May He bless your life as you serve Him this week. I look forward to seeing you on Sunday.

No Escape

You have probably heard the news from earlier this week about the dozen inmates who used peanut butter to escape a Walker County jail. The story made national news, not just because of the violent criminals who were on the loose for a few days in north-central Alabama, but also for the manner in which they escaped.
Evidently, the men used the peanut butter to switch lettering on cell and outside doors, then told a guard in a control booth to open the door leading to their freedom. The guard was a new employee with only a week on the job.
Fortunately, no one was hurt, except for the pride of the Walker County jail staff, and the final escapee was captured on Wednesday. And of course, Walker County enjoyed its fifteen minutes of fame, with stories on the national news and jokes on the late night talk shows about the peanut butter bandits, much to their embarrassment.
Speaking of getting out of jail, a little more than a month ago, a Minnesota man tried to use a “Get Out of Jail Free” card from the Monopoly board game to avoid arrest. After being pulled over for a traffic violation, officer discovered the man had an outstanding warrant for a controlled substance. That’s when he sought to use the card, but he was arrested anyway. Apparently he could not pass “Go” either, nor did he collect his $200. (And, I assume, he had to wait three turns and pay a $50 fine before he could get out of jail, unless he rolled doubles.)
It’s amazing the lengths people will go to to avoid paying for their crimes. But then again, we have been dodging and deflecting, excusing and justifying, and blaming and denying since sin first entered the human race. I have realized that even more as we have been in our study of Genesis this summer. After the first act of rebellion against God in the Garden of Eden, Adam and Eve hid, then blamed the serpent, each other, and even God for their sin. Then a generation later, Cain lied and denied after he murdered his brother, and then audaciously asked, “Am I my brother’s keeper?”, as if God didn’t know where Abel was. And we have all been following in t he footsteps of our forefathers (and foremothers) ever since.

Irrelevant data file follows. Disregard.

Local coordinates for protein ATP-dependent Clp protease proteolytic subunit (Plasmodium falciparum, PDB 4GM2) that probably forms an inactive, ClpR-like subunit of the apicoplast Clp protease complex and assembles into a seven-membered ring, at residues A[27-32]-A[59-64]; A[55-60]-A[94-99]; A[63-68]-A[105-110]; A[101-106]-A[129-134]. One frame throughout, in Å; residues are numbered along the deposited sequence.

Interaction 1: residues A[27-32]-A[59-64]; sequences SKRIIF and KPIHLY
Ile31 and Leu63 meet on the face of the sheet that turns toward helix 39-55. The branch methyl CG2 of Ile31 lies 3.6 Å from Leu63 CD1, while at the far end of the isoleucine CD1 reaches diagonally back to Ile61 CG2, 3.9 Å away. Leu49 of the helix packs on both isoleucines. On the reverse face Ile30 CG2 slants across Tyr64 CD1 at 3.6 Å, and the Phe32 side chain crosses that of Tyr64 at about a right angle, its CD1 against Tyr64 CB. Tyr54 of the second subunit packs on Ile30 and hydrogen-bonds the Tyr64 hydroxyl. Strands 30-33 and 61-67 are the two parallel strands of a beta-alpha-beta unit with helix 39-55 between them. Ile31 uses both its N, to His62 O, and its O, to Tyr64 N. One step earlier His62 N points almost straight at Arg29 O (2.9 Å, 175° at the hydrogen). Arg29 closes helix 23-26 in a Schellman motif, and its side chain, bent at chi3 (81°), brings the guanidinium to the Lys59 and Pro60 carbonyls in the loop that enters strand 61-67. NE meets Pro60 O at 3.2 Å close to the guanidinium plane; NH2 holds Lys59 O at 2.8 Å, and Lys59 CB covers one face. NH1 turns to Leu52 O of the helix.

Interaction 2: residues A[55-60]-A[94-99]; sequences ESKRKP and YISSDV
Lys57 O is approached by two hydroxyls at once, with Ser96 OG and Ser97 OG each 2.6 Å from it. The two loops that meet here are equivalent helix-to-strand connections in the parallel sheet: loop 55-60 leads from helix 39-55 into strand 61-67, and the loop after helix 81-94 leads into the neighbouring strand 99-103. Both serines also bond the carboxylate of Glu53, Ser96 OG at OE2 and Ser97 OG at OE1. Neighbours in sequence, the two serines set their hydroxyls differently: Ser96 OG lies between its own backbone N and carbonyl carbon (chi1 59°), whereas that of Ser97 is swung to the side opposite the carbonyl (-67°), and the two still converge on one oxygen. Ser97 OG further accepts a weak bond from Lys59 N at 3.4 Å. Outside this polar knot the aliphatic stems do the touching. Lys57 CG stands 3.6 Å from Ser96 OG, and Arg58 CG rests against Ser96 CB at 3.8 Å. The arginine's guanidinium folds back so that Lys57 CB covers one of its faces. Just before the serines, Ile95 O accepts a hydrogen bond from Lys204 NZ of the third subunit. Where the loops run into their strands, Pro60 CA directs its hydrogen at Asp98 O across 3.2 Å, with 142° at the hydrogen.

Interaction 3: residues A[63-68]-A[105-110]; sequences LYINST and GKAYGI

But the reality is, you are not going to get away from the long arm of the law, or from God either. There’s no hiding, and no escaping, even if you are smoother than a fresh jar of Skippy. He knows where you are, what you did, and someone has to pay for your crimes.
The good news for all of us is, Someone has paid for our crimes. There is a “Get Out of HellFree” card, and we don’t have to trick a rookie guard to get it. We have a gracious God who loves us enough to pay for our crimes Himself, by sending His Son to take the punishment we all deserve. But we do have to own up to our sin, acknowledge and confess it, and receive by faith His gift of forgiveness and pardon. 
I hope you know the One who loves you that much, and that you live in the gratitude of His grace each day. You just can’t escape His love. I am praying for you, and I look forward to seeing you on Sunday.